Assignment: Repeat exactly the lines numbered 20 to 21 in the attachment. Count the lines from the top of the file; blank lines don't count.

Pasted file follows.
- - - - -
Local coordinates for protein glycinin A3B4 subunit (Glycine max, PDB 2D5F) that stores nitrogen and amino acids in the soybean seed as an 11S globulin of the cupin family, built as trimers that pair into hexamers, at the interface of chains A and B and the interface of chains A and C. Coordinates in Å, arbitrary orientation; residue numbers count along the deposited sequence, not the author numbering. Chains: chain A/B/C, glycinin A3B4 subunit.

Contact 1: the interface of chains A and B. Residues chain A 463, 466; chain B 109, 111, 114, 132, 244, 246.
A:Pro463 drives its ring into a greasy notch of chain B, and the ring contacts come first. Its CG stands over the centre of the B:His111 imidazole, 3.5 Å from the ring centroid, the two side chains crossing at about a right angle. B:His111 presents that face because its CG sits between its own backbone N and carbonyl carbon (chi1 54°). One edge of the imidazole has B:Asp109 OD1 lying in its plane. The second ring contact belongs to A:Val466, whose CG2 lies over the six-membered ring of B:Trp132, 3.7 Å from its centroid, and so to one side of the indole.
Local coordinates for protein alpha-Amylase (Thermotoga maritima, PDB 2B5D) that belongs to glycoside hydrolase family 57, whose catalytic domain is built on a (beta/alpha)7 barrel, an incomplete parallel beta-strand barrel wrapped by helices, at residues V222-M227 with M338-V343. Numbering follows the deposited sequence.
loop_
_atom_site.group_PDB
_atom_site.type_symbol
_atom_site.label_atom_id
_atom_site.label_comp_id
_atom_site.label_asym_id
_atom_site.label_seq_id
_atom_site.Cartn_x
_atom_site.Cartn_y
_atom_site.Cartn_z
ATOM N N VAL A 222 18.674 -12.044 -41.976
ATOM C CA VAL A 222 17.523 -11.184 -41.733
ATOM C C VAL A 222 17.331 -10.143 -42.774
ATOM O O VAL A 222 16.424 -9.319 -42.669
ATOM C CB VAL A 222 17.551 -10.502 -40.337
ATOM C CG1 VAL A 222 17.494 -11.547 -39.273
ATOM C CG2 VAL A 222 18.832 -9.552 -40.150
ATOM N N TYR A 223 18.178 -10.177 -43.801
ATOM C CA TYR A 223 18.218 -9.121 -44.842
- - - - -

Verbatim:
ATOM C CG1 VAL A 222 17.494 -11.547 -39.273
ATOM C CG2 VAL A 222 18.832 -9.552 -40.150